Working with a study group can be one of the most productive and enjoyable experiences you can have while in nursing school. Studying alongside classmates can help you better understand vital knowledge, and helping others understand a difficult topic can provide you with a tremendous sense of accomplishment and drive!


To get the benefits of a study group, however, you must first form one. While this may appear to be a simple task, forming an effective and focused study group necessitates a few prerequisites. Here are the five ways to form an effective study group.


1: During the first week of class, get people interested.

When it comes to studying in general, it is usually ideal to get started as soon as possible, and study groups are no exception. Spend the first week of class deciding who you want to be in your study group – pay attention to individuals who participate in class discussions, have done their reading ahead of time, and appear to be good students – then approach them with the idea. Don't ask for any commitments just yet; instead, tell them about your plan to form a group and see if they're interested.


2: Compile Contact Information

Once you've determined who would be a good fit for your study group, figure out the best way to contact them. If your nursing program uses a platform like Blackboard or Canvas, you can message classmates via the class roster function. You can check up on people's names to discover their email addresses if your institution has a campus-wide email server. If you are unable to locate someone's contact information using the means at your disposal, try catching them at the end of class one day and simply asking them to jot down their email or phone number for you.


3: Determine a time when everyone in the group will be available.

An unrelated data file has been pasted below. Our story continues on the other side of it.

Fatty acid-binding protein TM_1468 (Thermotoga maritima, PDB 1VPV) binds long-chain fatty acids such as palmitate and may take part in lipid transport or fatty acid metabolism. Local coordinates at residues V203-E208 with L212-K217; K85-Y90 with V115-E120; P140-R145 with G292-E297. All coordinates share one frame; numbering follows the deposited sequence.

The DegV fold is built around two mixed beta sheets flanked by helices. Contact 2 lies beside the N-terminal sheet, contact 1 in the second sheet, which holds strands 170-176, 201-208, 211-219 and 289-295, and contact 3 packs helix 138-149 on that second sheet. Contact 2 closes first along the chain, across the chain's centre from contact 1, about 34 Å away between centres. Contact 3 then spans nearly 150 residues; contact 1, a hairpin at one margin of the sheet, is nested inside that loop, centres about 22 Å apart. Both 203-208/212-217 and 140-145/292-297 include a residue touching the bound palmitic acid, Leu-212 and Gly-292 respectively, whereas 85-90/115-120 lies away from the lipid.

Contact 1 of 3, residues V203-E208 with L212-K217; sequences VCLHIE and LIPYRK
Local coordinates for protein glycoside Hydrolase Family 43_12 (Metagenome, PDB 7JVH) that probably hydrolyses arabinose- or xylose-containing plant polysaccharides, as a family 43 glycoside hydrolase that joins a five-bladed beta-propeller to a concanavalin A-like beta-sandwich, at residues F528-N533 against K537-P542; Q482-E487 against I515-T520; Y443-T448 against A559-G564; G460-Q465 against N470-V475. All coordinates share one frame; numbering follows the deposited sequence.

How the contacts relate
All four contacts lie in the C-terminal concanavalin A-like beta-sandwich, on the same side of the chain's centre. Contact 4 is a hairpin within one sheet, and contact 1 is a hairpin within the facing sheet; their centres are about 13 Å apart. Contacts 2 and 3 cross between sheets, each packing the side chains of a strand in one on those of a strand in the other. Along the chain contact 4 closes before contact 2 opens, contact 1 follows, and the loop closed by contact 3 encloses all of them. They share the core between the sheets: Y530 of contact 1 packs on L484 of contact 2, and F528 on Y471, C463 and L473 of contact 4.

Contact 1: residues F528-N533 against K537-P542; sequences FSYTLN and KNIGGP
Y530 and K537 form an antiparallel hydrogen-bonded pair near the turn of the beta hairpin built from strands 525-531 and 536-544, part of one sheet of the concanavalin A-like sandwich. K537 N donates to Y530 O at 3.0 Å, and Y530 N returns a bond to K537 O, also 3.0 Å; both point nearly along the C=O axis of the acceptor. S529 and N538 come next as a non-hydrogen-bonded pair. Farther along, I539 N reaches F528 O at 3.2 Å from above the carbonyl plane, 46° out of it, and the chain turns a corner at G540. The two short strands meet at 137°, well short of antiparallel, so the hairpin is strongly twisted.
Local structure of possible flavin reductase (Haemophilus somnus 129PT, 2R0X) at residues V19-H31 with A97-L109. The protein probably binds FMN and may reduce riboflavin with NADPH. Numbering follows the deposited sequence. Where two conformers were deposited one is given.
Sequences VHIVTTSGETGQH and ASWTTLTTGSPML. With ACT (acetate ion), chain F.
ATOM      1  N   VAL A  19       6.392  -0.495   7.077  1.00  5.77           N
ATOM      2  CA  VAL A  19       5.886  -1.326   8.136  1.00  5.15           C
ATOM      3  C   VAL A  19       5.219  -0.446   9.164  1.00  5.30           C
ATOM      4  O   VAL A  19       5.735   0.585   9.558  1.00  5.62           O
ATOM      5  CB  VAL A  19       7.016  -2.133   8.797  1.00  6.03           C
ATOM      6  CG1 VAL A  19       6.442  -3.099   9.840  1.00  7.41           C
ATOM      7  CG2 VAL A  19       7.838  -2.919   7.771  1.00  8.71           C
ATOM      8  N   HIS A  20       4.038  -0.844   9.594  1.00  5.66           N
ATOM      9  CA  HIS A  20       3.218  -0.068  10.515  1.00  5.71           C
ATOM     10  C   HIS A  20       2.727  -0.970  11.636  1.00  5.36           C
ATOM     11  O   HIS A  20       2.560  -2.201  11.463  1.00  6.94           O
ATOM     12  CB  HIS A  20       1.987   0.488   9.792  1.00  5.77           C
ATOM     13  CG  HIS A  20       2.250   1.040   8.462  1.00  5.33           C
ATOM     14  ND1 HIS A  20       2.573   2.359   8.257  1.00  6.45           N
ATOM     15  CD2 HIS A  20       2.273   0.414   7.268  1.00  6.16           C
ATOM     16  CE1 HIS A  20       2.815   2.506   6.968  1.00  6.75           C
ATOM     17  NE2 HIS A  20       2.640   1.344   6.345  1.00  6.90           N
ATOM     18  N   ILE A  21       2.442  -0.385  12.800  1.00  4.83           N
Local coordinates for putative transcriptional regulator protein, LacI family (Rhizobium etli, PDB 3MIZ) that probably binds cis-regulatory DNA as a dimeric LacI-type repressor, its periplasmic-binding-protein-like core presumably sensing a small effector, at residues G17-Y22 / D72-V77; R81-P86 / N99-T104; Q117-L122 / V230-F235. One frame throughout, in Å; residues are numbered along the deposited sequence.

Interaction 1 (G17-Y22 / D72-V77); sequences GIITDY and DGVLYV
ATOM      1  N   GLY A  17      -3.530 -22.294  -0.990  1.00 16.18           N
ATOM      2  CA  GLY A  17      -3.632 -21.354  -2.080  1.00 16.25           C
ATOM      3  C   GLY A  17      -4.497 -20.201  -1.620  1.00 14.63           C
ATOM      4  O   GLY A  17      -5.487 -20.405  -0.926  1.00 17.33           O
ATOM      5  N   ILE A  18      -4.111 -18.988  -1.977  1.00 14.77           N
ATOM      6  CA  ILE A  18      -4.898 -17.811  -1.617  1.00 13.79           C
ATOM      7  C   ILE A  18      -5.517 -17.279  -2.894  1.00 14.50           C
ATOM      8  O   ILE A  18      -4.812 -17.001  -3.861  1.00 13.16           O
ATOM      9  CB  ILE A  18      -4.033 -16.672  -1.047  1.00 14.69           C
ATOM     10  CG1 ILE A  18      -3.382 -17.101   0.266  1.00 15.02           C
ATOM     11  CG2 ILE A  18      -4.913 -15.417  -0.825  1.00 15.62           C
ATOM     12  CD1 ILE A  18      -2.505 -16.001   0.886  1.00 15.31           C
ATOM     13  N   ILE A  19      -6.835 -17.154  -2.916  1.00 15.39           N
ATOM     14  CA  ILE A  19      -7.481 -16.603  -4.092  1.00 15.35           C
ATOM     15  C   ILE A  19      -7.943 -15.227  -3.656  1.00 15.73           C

Once you've made contact with group members, and they've agreed to participate in the study group, the next step is to figure out when everyone in the group will be available to meet. This can be one of the most difficult aspects of building a good study group because everyone has various schedules and obligations to prioritize. Consider adopting an online application, such as Google Calendars, Doodle, or When2meet, that allows users to enter their schedules and then layers everyone's calendars on top of one another. Then you can find an open time window when everyone in the group should be available.


4: Commit to meeting regularly.


It is best to have an effective study group that meets at least once or twice a week. Setting frequent meetings will help group members get into the habit of attending regularly, as well as help your group stay up with the content taught in class and prevent you from falling behind. Meeting at the same place all the time can also help keep your group on track. Check to see whether your school's library or student center offers group study rooms that you can reserve so that your preferred place is always available.


5: Select One Mode Of Communication And Use It Consistently

You and your group mates may exchange more detailed contact information, such as phone numbers, or follow each other on social media profiles as you become more comfortable working together. This is a terrific approach to bring your study group together, but it might cause issues when it comes to communicating about meetings. Some of your students may prefer to keep their communications free of school-related contact, so it's critical to set limits on when and where the study group can be discussed.

Discuss the various ways you would all want to communicate with each other at your group's first study session — email, Groupme, texting, etc. – and then choose one form of communication and stick with it for any study group-related things that you need to discuss. You can prevent group members from feeling overwhelmed by the group's communications by using only one point of contact.


Conclusion

Being a part of a study group is one of the best ways to improve your grades, and following these steps will help you get a study group started right!


October 10, 2021

Natasha Osei

Passionate Nurse Practitioner | People person

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